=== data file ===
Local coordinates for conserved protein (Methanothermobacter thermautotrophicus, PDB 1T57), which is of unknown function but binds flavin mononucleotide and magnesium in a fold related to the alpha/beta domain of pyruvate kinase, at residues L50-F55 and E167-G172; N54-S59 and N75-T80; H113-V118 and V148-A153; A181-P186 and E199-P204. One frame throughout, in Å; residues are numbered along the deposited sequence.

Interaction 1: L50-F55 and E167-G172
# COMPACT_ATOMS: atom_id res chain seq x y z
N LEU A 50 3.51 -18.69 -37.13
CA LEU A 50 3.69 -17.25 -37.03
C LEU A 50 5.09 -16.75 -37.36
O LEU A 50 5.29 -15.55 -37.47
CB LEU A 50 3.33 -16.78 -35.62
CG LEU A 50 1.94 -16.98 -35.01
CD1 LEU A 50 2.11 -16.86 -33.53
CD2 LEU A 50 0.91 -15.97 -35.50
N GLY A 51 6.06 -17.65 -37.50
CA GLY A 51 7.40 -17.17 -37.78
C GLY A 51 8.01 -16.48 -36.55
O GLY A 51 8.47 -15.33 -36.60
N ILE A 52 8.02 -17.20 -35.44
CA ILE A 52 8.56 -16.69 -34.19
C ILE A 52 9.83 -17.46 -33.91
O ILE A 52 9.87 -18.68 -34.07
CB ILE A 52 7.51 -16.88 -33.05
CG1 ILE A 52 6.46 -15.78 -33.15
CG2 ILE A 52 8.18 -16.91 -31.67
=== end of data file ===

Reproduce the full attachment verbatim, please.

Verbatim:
Local coordinates for conserved protein (Methanothermobacter thermautotrophicus, PDB 1T57), which is of unknown function but binds flavin mononucleotide and magnesium in a fold related to the alpha/beta domain of pyruvate kinase, at residues L50-F55 and E167-G172; N54-S59 and N75-T80; H113-V118 and V148-A153; A181-P186 and E199-P204. One frame throughout, in Å; residues are numbered along the deposited sequence.

Interaction 1: L50-F55 and E167-G172
# COMPACT_ATOMS: atom_id res chain seq x y z
N LEU A 50 3.51 -18.69 -37.13
CA LEU A 50 3.69 -17.25 -37.03
C LEU A 50 5.09 -16.75 -37.36
O LEU A 50 5.29 -15.55 -37.47
CB LEU A 50 3.33 -16.78 -35.62
CG LEU A 50 1.94 -16.98 -35.01
CD1 LEU A 50 2.11 -16.86 -33.53
CD2 LEU A 50 0.91 -15.97 -35.50
N GLY A 51 6.06 -17.65 -37.50
CA GLY A 51 7.40 -17.17 -37.78
C GLY A 51 8.01 -16.48 -36.55
O GLY A 51 8.47 -15.33 -36.60
N ILE A 52 8.02 -17.20 -35.44
CA ILE A 52 8.56 -16.69 -34.19
C ILE A 52 9.83 -17.46 -33.91
O ILE A 52 9.87 -18.68 -34.07
CB ILE A 52 7.51 -16.88 -33.05
CG1 ILE A 52 6.46 -15.78 -33.15
CG2 ILE A 52 8.18 -16.91 -31.67